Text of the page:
Even husbands appreciate a wife taking longer to explore and enjoy a fore taste before moving in on the act. And as the Redbook article asks, if variety weren’t so crucial to maintaining desire, do you think the Kama Sutra would have lasted all these centuries?
Having a range of positions not only is a perfect antidote to routine, it also lets you decide which style of lovemaking you’re in the mood for — tender, raunchy, spiritual — and to adjust accordingly. You want your husband to do the “cave guy” thing and drag you around by your ponytail? Go for it. You want sweet, soulful lovemaking? It’s yours.
“Our goal,” says one woman, “is never to have sex the same way twice!”
Variety not only helps keep couples engaged fully in their relationship, but it also helps women achieve orgasm more frequently according to an Australian study.
Based on interviews with 19,000 people, it shows relying on straightforward mechanical heterosexual sex without any variations was much less effective for women than for men in reaching orgasm.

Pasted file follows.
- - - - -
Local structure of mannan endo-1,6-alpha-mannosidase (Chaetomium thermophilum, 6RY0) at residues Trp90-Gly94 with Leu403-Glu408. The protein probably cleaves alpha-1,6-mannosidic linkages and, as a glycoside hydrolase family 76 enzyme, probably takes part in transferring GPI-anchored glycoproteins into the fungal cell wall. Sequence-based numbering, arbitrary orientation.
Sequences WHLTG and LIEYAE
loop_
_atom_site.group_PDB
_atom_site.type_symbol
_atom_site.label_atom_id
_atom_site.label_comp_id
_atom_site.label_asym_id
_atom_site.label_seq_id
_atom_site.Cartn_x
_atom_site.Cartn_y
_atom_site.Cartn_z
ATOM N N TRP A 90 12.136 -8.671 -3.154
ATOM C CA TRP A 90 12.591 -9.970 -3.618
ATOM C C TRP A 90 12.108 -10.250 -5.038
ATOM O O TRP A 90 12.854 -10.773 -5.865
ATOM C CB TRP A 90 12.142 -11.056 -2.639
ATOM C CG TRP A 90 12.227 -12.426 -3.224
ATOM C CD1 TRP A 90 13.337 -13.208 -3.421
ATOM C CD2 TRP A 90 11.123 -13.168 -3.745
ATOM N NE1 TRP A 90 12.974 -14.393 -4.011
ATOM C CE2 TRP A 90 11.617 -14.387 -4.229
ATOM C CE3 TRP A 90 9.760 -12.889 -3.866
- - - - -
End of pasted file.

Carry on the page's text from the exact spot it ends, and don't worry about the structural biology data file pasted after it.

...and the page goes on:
The research, part of the Australian Study of Health and Relationships, clearly showed that the more sexual practices a women engages in the more likelihood she has of orgasm.
For example, less than half of women who had standard intercourse on its own had an orgasm.
But those who added two variations to the repertoire had up to 90 per cent “success”.
The huge success of the 1970s classic The Joy of Sex (sold 12 million copies in 14 countries and updated in 2008) just shows how much people want information about the basics of how to do it. Author Alex Comfort said “There are only two guidelines to good sex. Don’t do anything you don’t really enjoy and find out what your partner needs and don’t balk them if you can help it.”